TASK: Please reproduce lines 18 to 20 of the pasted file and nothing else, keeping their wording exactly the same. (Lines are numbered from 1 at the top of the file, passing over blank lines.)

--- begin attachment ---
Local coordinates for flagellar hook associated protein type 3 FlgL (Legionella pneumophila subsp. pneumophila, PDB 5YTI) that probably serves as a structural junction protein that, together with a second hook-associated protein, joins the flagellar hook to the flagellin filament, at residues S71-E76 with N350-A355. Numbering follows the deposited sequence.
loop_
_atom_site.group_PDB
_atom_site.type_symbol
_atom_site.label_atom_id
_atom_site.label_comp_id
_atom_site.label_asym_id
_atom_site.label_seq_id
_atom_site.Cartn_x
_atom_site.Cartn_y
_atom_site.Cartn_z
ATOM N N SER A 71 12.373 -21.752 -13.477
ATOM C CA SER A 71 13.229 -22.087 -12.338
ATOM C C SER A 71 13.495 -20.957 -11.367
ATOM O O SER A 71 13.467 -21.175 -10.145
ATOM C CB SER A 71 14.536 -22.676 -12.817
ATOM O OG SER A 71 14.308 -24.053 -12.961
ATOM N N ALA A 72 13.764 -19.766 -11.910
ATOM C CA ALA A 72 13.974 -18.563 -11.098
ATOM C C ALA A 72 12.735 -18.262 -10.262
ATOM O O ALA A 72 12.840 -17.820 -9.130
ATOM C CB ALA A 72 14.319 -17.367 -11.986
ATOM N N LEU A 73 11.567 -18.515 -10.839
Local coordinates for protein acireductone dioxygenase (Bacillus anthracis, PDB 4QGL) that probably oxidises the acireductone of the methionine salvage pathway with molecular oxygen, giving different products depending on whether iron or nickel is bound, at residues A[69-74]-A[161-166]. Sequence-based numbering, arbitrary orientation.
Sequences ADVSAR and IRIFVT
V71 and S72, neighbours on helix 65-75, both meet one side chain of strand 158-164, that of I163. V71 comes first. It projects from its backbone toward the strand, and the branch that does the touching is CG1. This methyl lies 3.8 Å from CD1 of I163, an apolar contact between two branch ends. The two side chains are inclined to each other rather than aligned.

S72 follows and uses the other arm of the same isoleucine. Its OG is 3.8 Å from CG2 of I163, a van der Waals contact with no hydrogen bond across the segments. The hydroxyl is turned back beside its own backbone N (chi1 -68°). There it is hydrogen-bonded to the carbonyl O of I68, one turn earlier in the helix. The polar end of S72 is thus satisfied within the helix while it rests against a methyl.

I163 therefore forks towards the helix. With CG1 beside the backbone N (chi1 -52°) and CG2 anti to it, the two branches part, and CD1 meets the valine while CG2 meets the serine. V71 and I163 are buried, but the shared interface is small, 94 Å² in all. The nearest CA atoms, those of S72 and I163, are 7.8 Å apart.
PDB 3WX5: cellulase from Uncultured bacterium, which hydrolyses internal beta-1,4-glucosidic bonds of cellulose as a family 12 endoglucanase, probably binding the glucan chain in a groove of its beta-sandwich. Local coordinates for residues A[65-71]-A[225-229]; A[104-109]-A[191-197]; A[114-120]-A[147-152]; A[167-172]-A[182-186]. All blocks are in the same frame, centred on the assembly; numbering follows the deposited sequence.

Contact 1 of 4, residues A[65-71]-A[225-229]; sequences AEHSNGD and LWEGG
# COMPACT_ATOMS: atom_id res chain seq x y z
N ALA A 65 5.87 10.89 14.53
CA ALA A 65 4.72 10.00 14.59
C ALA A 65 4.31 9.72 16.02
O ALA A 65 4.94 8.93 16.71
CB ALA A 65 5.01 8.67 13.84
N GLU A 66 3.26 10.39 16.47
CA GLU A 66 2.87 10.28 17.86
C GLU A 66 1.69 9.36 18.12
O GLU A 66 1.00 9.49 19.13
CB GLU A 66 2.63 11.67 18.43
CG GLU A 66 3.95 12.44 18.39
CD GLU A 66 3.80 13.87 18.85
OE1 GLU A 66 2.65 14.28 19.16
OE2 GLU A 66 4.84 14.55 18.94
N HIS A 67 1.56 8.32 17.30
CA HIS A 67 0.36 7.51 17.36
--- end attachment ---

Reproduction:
ATOM N N ALA A 72 13.764 -19.766 -11.910
ATOM C CA ALA A 72 13.974 -18.563 -11.098
ATOM C C ALA A 72 12.735 -18.262 -10.262